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Nvidia's GeForce 9600 GT graphics processor


The mighty mite aims for the Radeon HD 3800 series
— 12:09 AM on February 26, 2008

For a while there, trying to find a decent DirectX 10-capable graphics card for somewhere around two hundred bucks was a tough assignment. Nvidia had its GeForce 8600 GTS, but that card didn't really perform well enough to measure up similarly priced DX9 cards. On the Radeon side of things, AMD had, well, pretty much nothing. You could buy a cheap, slow DX10-ready Radeon or a faster one with a formidable price tag. Between them, crickets chirped as tumbleweeds blew by.

Happily, the GPU makers saw fit to remedy this situation, and in the past few months, we've gained an embarrassment of riches in video card choices between about $170 and $250, including the screaming GeForce 8800 GT and a pair of solid values in the Radeon HD 3850 and 3870. Now, that embarrassment is becoming positively scandalous, as Nvidia unveils yet another new GPU aimed at graphics cards below the $200 mark: the GeForce 9600 GT.

Where does the 9600 GT fit into the daunting mix of video cards available in this price range? How does it match up with the Radeon HD 3850 and 3870? Why is this new GPU the first installment in the GeForce 9 series? We have no idea about that last one, but we'll try to answer those other questions.


The GeForce 9600 GT laid bare

Welcome the new middle management
Let's get this out of the way at the outset. Nvidia's decision to make this new graphics card the first in the GeForce 9 series is all kinds of baffling. They just spent the past few months introducing two new members of the 8-series, the GeForce 8800 GT and the confusingly named GeForce 8800 GTS 512, based on a brand-new chip codenamed G92. The G92 packs a number of enhancements over older GeForce 8 graphics processors, including some 3D performance tweaks and improved HD video features. Now we have another new GPU, codenamed G94, that's based on the same exact generation of technology and is fundamentally similar to the G92 in almost every way. The main difference between the two chips is that Nvidia has given the G94 half the number of stream processor (SP) units in the G92 in order to create a smaller, cheaper chip. Beyond that, they're pretty much the same thing.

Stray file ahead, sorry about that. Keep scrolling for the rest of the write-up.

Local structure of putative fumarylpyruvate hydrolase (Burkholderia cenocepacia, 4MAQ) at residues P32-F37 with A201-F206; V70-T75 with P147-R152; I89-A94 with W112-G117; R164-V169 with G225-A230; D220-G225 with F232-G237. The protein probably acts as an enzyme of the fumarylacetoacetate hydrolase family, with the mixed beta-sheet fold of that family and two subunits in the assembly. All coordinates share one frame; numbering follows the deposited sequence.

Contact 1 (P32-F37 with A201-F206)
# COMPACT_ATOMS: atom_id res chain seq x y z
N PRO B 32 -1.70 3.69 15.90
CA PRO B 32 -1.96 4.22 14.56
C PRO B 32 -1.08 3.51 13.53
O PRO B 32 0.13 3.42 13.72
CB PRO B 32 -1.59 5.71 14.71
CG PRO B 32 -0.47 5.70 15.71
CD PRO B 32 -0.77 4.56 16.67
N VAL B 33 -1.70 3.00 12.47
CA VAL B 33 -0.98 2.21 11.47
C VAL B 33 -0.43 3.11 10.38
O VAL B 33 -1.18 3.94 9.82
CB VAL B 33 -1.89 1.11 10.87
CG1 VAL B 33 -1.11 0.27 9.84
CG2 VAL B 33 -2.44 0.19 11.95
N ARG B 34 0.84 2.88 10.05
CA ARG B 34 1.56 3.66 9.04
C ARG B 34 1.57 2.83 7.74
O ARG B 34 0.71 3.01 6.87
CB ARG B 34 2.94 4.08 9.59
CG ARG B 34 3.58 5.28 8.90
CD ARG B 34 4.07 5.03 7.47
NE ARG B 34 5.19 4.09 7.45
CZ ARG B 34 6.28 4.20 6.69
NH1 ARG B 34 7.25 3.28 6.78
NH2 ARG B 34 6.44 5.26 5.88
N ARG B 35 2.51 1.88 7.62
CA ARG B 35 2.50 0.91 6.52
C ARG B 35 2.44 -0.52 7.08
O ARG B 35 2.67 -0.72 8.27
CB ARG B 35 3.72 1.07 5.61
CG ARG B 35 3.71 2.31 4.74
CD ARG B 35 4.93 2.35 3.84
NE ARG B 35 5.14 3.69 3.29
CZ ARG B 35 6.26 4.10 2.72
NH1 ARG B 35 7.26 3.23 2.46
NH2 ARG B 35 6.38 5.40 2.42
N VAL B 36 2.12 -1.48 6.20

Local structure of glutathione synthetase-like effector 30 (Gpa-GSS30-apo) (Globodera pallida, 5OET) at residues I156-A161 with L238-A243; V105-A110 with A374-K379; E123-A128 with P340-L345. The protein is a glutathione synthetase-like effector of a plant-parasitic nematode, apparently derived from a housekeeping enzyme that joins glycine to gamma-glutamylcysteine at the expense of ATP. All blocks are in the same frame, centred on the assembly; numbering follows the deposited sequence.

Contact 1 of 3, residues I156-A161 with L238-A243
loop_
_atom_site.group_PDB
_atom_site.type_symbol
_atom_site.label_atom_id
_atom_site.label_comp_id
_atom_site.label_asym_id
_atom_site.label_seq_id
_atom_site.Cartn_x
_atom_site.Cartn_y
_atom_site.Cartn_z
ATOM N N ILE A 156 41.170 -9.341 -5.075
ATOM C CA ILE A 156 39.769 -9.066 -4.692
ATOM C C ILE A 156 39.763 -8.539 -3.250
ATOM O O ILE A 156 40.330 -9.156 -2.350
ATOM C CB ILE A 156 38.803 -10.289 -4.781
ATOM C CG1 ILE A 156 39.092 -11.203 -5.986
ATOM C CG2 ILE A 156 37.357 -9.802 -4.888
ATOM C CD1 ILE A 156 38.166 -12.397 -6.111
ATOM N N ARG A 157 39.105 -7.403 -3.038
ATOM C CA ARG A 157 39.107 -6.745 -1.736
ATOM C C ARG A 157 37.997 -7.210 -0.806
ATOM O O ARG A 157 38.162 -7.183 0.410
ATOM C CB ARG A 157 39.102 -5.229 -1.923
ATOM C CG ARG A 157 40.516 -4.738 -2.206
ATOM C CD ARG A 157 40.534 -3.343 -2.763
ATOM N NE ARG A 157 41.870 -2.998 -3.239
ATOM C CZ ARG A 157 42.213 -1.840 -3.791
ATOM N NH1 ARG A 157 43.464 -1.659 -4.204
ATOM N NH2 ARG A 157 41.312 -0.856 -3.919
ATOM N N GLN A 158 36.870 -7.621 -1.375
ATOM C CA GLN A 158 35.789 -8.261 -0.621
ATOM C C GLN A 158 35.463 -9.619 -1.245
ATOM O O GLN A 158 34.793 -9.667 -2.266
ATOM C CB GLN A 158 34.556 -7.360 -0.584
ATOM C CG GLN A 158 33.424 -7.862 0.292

So why the new name? Nvidia contends it's because the first product based on the G94, the GeForce 9600 GT, represents such a big performance leap over the prior-generation GeForce 8600 GTS. I suppose that may be true, but they're probably going to have to rename the GeForce 8800 GT and GTS 512 in order to make their product lineup rational again. For now, you'll just want to keep in mind that when you're thinking about the GeForce 8800 GT and the 9600 GT, you're talking about products based on two chips from the same generation of technology, the G92 and G94. They share the same feature set, so choosing between them ought to be a simple matter of comparing price and performance, regardless of what the blue-shirts haunting the aisles of Best Buy tell you.

Not that we really care about that stuff, mind you. We're much more interested in the price and performance end of things, and here, the G94 GPU looks mightily promising. Because Nvidia has only excised a couple of the SP clusters included in the G92, the G94 retains most of the bits and pieces it needs to perform quite well, including a 256-bit memory interface and a full complement of 16 ROP units to output pixels and handle antialiasing blends. Yes, the G94 is down a little bit in terms of shader processing power and (since texture units are located in the SPs) texture filtering throughput. But you may recall that the GeForce 8800 GT is based on a G92 with one of its eight SP clusters disabled, and it works quite well indeed.